“What this means for our women is that to be successful, they need to be adaptable,” Cruzvergara said.
She also cited the recent work of Wellesley College sociology professor Joseph Swingle, whose book, “Making Decisions in College,” posits that a liberal arts education equips students with the tools necessary to constantly reinvent themselves in an often unpredictable marketplace.
Cruzvergara believes that this refined focus on cultivating adaptable candidates, as well as the renewed commitment to students across all departments, is exemplified by the new Career Advisors team, comprised of individuals who are uniquely prepared to partner with students as they explore career paths.
According to the Executive Director, advisors are extremely familiar with their fields and have either worked in the industry themselves or as recruiters. Particularly groundbreaking and unique to the Wellesley model is the fact that advisors are also responsible for employer relations. The dual nature of the position means that students are guaranteed up-to-date information directly from employers.
“For example,” Cruzvergara elaborated, “if you wanted to go into government, and you were meeting with [Government, International Affairs and Law Career Community Advisor] Sarah Ahmed, not only does she know about going into your field, but she is regularly talking to employers that are telling her: ‘these are the things that would make your students and your candidates more attractive.’”
Working in collaboration with Ahmed on the Career Community Advisors team are Technology, Engineering & Physical Sciences advisor Frances Adjorlolo ’08; Health, Public Health & Life Sciences advisor Christopher De La Cerda; Consulting, Finance, Business & Entrepreneurship advisor Stephanie Hessler ’84; Marketing, Communications & Arts advisor Margie McGeeNewton; Education, Nonprofit & Human Services advisor Emily Weiskopf and Director of Health Professions Advising Lynn White. Students can schedule appointments with any of the advisors through Handshake.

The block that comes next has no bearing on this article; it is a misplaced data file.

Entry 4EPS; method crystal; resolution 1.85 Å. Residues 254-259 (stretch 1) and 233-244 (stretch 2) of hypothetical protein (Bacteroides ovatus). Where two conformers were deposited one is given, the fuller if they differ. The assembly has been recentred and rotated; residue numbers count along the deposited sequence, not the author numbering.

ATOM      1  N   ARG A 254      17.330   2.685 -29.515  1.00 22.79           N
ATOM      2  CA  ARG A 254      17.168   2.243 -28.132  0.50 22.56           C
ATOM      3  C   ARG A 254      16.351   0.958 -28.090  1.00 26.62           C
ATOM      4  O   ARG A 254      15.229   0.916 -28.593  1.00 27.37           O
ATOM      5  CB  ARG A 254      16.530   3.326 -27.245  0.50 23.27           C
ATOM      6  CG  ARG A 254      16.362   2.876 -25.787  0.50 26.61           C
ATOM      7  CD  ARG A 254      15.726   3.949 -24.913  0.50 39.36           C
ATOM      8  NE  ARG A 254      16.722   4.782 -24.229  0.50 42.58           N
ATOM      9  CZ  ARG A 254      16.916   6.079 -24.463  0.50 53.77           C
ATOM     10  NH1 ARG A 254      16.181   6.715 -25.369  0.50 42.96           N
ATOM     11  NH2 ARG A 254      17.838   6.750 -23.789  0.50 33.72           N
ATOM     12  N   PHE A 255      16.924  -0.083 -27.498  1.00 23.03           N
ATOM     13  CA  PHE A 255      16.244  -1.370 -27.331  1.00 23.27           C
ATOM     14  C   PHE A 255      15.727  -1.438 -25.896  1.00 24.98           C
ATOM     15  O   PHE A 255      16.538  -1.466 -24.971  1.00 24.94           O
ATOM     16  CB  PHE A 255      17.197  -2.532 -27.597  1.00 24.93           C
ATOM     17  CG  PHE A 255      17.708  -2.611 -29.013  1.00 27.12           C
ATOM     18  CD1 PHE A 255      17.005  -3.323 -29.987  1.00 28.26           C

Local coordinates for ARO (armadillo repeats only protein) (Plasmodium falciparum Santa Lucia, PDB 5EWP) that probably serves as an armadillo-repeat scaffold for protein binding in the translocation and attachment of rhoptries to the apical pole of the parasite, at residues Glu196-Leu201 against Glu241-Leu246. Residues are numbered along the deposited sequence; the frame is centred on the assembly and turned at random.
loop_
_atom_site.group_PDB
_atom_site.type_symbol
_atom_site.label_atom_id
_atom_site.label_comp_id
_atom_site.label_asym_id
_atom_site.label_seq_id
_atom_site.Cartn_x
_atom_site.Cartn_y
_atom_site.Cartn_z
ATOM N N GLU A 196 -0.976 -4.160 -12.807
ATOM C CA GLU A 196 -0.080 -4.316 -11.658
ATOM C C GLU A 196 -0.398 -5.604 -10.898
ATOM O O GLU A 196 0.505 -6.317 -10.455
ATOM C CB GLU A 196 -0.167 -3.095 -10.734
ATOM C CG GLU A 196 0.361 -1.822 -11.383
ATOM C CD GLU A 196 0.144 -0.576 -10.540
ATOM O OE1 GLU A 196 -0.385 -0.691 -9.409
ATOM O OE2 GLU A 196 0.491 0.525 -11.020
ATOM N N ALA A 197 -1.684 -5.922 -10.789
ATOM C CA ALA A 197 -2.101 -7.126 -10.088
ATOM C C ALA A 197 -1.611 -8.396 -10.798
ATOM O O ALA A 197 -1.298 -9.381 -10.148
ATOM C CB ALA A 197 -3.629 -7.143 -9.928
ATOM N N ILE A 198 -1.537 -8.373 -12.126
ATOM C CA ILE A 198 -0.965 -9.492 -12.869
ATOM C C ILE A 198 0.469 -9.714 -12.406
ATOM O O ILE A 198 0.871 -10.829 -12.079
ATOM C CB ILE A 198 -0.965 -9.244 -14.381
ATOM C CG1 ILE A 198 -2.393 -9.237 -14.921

Beyond graduation, Wellesley offers lifetime career education. Alumnae Career Advisors Wendy Friend and Dana Keep are available to discuss career transitions, midto senior-level advancement, career pivots, encore careers and reentry into the workforce.
Attitudes towards Wellesley’s career services are already changing within the student body.
“In the past, the focus of the CWS was much more general, and it always seemed under-staffed. Advising felt very impersonal, and CWS employees typically couldn’t provide help in ways other than reading application materials,” K.C. Skeldon ’17 said.
This year, however, Skeldon views Career Education as a valuable resource and has already met with three different advisors. “Margie [McGee-Newton] is the best,” Skeldon added.
Campbell, who also works with the Career Connections and Communities team as a Recruiting and Workshops Intern, is worried that the former CWS’ past reputation as antiquated and unhelpful will prevent students from taking advantage of the vast resources available to them.
“One of the things that’s really important for people to know is that this is not the CWS as it used to be. This is Career Education, and it’s a whole new model with a whole group of people who are more than willing to figure out what to do to help you,” Campbell emphasized.